The Malta Independent 22 February 2020, Saturday

‘We do not sell passports,’ Justice Minister tells Parliament

Tuesday, 8 October 2019, 16:53 Last update: about 6 months ago

Justice Minister Owen Bonnici today took exception at the use of the term 'passport sales' used by a PN MP, insisting that foreigners do not simply buy Maltese citizenship.

During PQ time, Beppe Fenech Adami (PN) asked Bonnici whether he allowed legal firms to film adverts inside his ministry building, whether he took part and whether there were any guidelines about such practices. He was referring to the filming of an advert inside the Auberge de Castille by the Chetcuti Cauchi legal firm, which has had its IIP licence suspended after a French TV sting.

In a video from that investigation, an IIP agent was filmed bragging about his close relationship with senior government members.

Replying, Bonnici said Malta does not sell passports. "This is a misnomer. The concept of a sale is that you sell something to someone as long as they pay the price you ask. This does not exist in Malta. There is no scheme whereby people can buy a passport just like that. There is an entire due diligence process."

The correct phrase is citizenship by investment, Bonnici continued. "They invest and if they meet the necessary criteria," he said, adding that the IIP scheme has the blessing of the European Commission.

Referring to the Chetcuti Cauchi case, the minister said action had been taken and investigations were launched. He said he saw nothing wrong in helping promote growth in the legal sector.

Intervening, Opposition Leader Adrian Delia said the IIP scheme is the outright sale of passports. "The concept of sale stipulates the price, persons involved and the conditions. This is what the IIP is. Muscat himself declared that he is a salesman rather that a statesman."

He asked whether the ministry was at least considering suspending the scheme, given the recent case and the new reputational damage it brought with it.

But Bonnici again insisted that this was an investment scheme - one that was carried out under great scrutiny. He said he was confused as to what the Opposition's official stand is, since the PN had changed its version on the IIP several times. Is the PN in favour or against this programme, he asked?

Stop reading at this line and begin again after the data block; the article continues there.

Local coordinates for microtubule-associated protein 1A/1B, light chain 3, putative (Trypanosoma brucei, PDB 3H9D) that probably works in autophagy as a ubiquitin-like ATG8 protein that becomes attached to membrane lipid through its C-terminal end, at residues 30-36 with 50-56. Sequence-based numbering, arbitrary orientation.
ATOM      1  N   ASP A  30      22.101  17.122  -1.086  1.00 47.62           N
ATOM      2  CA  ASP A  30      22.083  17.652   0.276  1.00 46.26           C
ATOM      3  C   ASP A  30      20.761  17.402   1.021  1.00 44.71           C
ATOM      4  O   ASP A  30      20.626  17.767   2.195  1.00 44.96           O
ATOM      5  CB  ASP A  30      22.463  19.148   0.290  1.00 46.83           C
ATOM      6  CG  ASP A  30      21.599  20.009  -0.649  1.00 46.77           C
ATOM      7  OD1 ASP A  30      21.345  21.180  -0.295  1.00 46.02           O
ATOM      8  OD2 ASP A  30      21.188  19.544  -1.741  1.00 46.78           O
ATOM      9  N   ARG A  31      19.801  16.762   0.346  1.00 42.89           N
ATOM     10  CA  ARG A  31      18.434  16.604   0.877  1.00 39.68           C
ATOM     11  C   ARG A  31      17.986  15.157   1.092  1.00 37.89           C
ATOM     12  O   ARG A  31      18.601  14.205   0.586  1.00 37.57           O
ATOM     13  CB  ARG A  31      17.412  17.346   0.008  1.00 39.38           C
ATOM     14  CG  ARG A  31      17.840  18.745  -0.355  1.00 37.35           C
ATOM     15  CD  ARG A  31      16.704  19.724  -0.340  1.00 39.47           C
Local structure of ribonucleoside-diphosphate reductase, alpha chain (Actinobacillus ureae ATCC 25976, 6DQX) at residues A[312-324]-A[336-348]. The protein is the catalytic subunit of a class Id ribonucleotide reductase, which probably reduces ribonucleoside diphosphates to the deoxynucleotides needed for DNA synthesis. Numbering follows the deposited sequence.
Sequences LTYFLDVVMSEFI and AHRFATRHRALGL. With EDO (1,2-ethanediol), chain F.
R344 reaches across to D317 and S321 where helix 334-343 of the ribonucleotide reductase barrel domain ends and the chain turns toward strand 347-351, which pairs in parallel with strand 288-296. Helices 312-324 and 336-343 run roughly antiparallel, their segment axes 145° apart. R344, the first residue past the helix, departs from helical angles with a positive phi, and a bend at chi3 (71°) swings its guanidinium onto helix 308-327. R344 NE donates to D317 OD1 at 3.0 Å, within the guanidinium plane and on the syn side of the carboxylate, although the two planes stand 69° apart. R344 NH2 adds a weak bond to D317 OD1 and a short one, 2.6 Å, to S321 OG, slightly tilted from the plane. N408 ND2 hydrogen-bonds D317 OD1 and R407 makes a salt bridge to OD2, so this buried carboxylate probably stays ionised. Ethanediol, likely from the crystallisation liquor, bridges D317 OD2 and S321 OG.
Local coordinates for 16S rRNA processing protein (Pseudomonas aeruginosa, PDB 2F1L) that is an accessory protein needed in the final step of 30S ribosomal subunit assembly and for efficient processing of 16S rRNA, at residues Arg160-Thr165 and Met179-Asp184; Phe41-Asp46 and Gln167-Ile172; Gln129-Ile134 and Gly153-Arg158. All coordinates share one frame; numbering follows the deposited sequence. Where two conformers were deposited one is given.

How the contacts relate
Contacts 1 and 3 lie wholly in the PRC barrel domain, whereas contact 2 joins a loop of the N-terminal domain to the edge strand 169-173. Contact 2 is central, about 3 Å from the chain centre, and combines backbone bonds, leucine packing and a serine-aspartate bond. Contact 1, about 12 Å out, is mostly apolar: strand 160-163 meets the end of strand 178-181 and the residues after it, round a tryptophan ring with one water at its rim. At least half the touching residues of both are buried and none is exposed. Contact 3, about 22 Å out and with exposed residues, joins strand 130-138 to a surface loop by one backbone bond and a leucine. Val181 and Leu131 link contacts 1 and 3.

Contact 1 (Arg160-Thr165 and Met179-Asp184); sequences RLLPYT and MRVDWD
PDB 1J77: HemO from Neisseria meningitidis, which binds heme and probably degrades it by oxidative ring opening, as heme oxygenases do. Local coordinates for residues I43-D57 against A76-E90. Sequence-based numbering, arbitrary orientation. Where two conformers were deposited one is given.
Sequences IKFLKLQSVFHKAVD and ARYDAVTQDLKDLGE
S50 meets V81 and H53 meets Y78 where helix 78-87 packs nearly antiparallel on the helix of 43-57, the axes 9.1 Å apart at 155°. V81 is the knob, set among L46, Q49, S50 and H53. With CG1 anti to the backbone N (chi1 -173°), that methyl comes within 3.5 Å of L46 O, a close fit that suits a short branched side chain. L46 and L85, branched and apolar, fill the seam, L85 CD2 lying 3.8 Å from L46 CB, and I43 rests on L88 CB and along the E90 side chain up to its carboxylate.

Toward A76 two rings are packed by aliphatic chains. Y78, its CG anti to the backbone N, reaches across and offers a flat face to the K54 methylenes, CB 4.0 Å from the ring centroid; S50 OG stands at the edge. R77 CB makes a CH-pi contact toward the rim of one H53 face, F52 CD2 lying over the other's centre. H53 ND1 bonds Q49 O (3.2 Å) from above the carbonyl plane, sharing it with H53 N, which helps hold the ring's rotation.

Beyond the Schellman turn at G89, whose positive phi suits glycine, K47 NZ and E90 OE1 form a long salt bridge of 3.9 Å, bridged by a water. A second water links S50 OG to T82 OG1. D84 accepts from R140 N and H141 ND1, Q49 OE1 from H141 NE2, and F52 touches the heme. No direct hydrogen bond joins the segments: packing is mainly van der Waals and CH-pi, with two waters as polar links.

While the PN was asking for a suspension of the scheme, the way in which the authorities had acted showed how strong the system is. The regulator, who was approved by both the government and opposition, had taken action and launched an investigation, Bonnici said.

"I am proud to see my PM travelling the world and working to attracting investment to Malta. The results speak for themselves," he said, adding that, rather than unemployment, the country had a lack of workers.

Government Whip Byron Camilleri then asked about Delia's tweet mishap on the Daphne Caruana Galizia inquiry - he referred to a magisterial inquiry rather than an independent one.

Replying, Bonnici again said the Opposition was confused. "Either Delia forgot that a magisterial inquiry has been ongoing since the day of the murder or he is mixing up the terms 'magisterial' and 'public.' Such careless statements by the Opposition on such a sensitive subject show how confused they are."

Reacting, Delia said the Minister had not said anything new because he had nothing to say. "In 9 minutes you did not say whether the ministry has considered suspending this dirty scheme for the good of the country."

Closing the debate, Bonnici said the only reply that matters is in the PN's electoral programme, which did not declare that a PN government would scrap the scheme.

"The people harming the country's reputation are the PN MEPs," he said. "I know that, deep down, you do not agree with what they are doing and you have a responsibility to tell them to stop harming the country," Bonnici told Delia. 

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